Celgene International Sàrl (NASDAQ: CELG) announced that clinical data from two investigational studies evaluating the use of REVLIMID® (lenalidomide) either with rituximab or following a rituximab-containing regimen in patients with chronic lymphocytic leukaemia (CLL) were presented at the 52nd American Society of Hematology annual meeting.
In the first study, 38 of 44 patients with previously untreated CLL received six cycles of pentostatin (2 mg/m2), cyclophosphamide (600 mg/m2) and rituximab (375 mg/m2) (PCR) every 21 days. Following this treatment regimen, 34 patients continued to consolidation therapy with lenalidomide starting at 5 mg per day, escalating to 10 mg per day as tolerated for a median of seven cycles.
At a median follow-up of 21 months, 91% (40/44) of patients were still alive, and 21% (7/34) of patients who received at least one cycle of lenalidomide consolidation showed an improvement in the quality of their response, including three patients who converted from minimal residual disease (MRD)-positive to MRD-negative disease. The median duration of response has not been reached.
Additionally, a comparison of these data against historic PCR data showed the proportion of patients receiving consolidation who were free of retreatment at 12 months was 95% (42/44), compared to 86% (55/64) of patients without lenalidomide consolidation in the historic study.
For patients receiving lenalidomide consolidation treatment in the study, the most common grade 3 or higher adverse events were neutropenia (grade 3, 41% 14/38; grade 4, 21% 7/38), leukopenia (grade 3, 32% 11/38), platelet count decrease (grade 3, 9% 3/38) and rash (grade 3, 6%, 2/38).
In the second study, 59 patients with relapsed/refractory CLL received rituximab 375 mg/m2 intravenously weekly for four weeks in cycle one, then once every four weeks during cycles three through 12. Oral lenalidomide 10 mg/day was started on day nine of cycle one on a continuous dosing schedule. Cycles were 28 days, with intention to continue therapy for 12 cycles or longer if the patient achieved a clinical response. Dose reductions were made following grade 3 or 4 lenalidomide-related adverse events, and allopurinol 300 mg daily was prescribed during the first two weeks as tumour lysis syndrome prophylaxis.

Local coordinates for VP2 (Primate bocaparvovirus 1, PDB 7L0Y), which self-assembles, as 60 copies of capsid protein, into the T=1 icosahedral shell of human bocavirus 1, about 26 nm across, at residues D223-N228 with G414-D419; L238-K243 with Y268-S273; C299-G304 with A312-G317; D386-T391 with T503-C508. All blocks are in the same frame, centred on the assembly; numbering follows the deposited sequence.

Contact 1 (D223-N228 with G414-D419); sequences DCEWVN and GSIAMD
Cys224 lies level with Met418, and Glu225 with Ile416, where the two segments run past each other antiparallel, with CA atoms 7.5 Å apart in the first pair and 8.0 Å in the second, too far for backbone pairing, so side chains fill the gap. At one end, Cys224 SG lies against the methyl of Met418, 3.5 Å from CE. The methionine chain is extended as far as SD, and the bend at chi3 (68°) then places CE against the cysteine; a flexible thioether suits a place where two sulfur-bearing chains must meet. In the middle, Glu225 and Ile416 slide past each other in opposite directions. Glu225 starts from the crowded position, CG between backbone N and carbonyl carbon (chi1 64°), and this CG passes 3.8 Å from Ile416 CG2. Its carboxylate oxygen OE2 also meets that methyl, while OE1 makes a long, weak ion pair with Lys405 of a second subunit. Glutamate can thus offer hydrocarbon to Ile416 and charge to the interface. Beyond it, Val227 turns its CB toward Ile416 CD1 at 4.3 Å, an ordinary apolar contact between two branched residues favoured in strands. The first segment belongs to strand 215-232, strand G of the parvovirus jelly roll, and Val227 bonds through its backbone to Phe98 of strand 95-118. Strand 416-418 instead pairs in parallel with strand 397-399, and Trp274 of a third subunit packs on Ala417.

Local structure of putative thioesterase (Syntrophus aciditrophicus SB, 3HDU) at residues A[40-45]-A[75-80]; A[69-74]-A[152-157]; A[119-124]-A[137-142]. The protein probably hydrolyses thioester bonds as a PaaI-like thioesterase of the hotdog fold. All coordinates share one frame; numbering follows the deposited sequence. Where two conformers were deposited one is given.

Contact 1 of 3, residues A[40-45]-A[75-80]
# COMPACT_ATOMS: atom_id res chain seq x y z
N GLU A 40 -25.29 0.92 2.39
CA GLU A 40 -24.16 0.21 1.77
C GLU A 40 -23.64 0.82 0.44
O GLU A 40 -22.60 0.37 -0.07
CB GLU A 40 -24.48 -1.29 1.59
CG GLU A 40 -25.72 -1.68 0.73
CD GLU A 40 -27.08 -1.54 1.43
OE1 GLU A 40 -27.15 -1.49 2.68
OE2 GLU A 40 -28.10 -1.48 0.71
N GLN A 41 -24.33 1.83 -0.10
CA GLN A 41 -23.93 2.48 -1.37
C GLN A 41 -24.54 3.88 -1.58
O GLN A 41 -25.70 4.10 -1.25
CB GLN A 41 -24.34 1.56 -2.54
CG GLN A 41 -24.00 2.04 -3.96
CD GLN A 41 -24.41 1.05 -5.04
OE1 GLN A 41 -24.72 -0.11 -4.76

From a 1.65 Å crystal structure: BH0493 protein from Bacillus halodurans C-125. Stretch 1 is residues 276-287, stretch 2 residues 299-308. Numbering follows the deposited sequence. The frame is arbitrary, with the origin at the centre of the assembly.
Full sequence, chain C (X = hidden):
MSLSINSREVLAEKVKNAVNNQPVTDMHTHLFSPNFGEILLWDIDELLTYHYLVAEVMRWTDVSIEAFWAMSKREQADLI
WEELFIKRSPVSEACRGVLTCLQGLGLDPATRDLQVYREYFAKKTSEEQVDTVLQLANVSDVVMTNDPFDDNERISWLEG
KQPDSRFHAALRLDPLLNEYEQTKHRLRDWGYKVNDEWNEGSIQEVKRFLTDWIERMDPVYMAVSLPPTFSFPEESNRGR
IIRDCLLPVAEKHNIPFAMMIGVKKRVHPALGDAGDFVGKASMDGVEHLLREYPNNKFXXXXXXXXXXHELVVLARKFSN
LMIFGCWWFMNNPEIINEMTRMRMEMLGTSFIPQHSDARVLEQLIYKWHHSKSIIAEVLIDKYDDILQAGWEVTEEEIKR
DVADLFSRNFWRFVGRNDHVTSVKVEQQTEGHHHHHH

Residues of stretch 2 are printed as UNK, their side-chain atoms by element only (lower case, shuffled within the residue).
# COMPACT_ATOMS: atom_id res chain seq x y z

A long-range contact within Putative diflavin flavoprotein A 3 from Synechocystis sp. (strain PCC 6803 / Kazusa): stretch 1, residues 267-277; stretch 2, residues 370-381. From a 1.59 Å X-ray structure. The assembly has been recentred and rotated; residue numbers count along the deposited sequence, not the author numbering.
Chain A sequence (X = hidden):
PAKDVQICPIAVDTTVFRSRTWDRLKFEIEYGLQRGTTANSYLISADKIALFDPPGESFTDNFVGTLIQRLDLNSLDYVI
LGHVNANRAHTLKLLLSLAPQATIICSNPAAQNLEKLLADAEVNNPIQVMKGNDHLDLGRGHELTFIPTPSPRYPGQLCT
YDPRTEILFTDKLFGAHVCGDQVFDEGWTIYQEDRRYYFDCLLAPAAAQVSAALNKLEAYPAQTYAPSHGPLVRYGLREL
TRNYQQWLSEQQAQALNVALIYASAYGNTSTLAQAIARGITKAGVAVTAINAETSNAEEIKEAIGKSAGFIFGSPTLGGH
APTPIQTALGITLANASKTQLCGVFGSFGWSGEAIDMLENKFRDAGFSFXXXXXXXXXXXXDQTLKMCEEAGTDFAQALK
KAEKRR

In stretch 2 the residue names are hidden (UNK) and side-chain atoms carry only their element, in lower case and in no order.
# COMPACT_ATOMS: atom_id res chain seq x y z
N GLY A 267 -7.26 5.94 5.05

All 59 patients were evaluable for response, with evaluations performed after cycles three, six, and every six cycles thereafter. In the study, the overall response rate was 63% (37/59), with 5% (3/59) achieving a complete response. Additionally, 2% of patients (1/59) achieved a complete response with incomplete haematological recovery. 14% of patients (8/59) achieved nodular partial responses and 42% (25/59) achieved partial responses. Most responses (59%, 35/59) occurred within the first six cycles of therapy.
During the study, the highest incidences of grade 3/4 adverse events were neutropenia (68%, 40/59), thrombocytopenia (22%, 13/59) and anaemia (10%, 6/59). Grade 3/4 infections occurred in 18 patients (31%), mostly in the upper respiratory tract. One patient experienced grade 3 tumour lysis syndrome. One treatment-related death occurred during the study due to ischemic stroke with infection.
These data are from an investigational study. Lenalidomide is not approved as a treatment for patients with chronic lymphocytic leukaemia.
Celgene International Sàrl